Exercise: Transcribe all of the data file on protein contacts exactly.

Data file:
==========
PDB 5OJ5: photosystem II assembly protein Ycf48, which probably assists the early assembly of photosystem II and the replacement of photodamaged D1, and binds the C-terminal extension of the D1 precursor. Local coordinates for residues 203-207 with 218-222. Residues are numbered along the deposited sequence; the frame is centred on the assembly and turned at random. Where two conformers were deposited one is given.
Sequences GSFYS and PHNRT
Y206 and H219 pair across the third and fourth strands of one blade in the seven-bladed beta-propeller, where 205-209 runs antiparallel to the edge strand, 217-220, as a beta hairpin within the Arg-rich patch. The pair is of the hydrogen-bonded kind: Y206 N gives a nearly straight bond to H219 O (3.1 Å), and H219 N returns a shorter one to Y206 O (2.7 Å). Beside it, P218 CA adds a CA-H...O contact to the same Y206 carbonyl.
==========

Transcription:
PDB 5OJ5: photosystem II assembly protein Ycf48, which probably assists the early assembly of photosystem II and the replacement of photodamaged D1, and binds the C-terminal extension of the D1 precursor. Local coordinates for residues 203-207 with 218-222. Residues are numbered along the deposited sequence; the frame is centred on the assembly and turned at random. Where two conformers were deposited one is given.
Sequences GSFYS and PHNRT
Y206 and H219 pair across the third and fourth strands of one blade in the seven-bladed beta-propeller, where 205-209 runs antiparallel to the edge strand, 217-220, as a beta hairpin within the Arg-rich patch. The pair is of the hydrogen-bonded kind: Y206 N gives a nearly straight bond to H219 O (3.1 Å), and H219 N returns a shorter one to Y206 O (2.7 Å). Beside it, P218 CA adds a CA-H...O contact to the same Y206 carbonyl.